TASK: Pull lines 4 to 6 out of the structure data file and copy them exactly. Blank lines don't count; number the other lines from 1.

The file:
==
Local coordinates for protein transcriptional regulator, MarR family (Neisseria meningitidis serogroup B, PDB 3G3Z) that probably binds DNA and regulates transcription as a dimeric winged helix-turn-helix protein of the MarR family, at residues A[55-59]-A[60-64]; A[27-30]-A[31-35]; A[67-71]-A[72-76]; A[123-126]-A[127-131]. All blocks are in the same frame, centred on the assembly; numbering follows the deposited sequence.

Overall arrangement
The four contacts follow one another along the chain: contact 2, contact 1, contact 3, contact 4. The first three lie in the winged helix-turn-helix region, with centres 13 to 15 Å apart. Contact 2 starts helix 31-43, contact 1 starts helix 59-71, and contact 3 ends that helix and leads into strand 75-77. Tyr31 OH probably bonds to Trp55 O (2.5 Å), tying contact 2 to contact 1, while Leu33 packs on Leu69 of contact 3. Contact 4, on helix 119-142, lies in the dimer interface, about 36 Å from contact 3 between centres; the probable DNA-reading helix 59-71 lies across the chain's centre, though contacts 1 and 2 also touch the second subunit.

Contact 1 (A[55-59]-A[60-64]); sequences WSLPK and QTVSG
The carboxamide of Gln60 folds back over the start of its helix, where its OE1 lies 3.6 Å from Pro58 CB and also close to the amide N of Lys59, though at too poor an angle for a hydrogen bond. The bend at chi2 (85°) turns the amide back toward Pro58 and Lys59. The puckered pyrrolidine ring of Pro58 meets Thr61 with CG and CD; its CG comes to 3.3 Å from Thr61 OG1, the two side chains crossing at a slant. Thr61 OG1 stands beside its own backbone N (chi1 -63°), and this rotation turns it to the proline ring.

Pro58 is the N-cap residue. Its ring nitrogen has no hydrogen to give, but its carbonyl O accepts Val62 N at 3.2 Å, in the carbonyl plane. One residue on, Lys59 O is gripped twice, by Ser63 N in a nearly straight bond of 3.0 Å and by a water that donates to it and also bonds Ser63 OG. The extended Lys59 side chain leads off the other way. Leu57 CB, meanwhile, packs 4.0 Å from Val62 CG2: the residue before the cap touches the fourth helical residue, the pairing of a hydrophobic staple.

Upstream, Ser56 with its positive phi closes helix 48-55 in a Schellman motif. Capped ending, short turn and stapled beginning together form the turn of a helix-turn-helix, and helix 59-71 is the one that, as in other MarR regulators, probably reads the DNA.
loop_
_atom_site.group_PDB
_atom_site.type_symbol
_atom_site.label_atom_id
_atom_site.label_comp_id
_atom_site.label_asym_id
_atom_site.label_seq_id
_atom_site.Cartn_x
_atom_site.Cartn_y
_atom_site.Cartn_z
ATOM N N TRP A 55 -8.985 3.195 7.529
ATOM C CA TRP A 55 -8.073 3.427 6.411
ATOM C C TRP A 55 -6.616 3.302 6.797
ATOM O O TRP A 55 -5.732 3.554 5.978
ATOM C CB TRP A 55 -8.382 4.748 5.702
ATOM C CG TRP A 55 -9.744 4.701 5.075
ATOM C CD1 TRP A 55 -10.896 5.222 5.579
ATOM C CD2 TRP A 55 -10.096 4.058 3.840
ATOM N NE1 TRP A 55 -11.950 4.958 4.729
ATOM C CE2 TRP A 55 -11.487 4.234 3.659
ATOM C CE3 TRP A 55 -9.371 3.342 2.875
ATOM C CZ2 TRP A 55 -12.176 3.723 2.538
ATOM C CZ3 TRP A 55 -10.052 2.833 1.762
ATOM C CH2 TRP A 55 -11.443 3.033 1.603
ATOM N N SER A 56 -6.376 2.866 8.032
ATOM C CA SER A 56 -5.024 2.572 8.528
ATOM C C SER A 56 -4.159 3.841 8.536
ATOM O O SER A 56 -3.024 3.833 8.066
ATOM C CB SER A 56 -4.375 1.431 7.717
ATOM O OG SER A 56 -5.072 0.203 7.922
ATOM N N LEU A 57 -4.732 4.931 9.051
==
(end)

Contact 1 (A[55-59]-A[60-64]); sequences WSLPK and QTVSG
The carboxamide of Gln60 folds back over the start of its helix, where its OE1 lies 3.6 Å from Pro58 CB and also close to the amide N of Lys59, though at too poor an angle for a hydrogen bond. The bend at chi2 (85°) turns the amide back toward Pro58 and Lys59. The puckered pyrrolidine ring of Pro58 meets Thr61 with CG and CD; its CG comes to 3.3 Å from Thr61 OG1, the two side chains crossing at a slant. Thr61 OG1 stands beside its own backbone N (chi1 -63°), and this rotation turns it to the proline ring.

Pro58 is the N-cap residue. Its ring nitrogen has no hydrogen to give, but its carbonyl O accepts Val62 N at 3.2 Å, in the carbonyl plane. One residue on, Lys59 O is gripped twice, by Ser63 N in a nearly straight bond of 3.0 Å and by a water that donates to it and also bonds Ser63 OG. The extended Lys59 side chain leads off the other way. Leu57 CB, meanwhile, packs 4.0 Å from Val62 CG2: the residue before the cap touches the fourth helical residue, the pairing of a hydrophobic staple.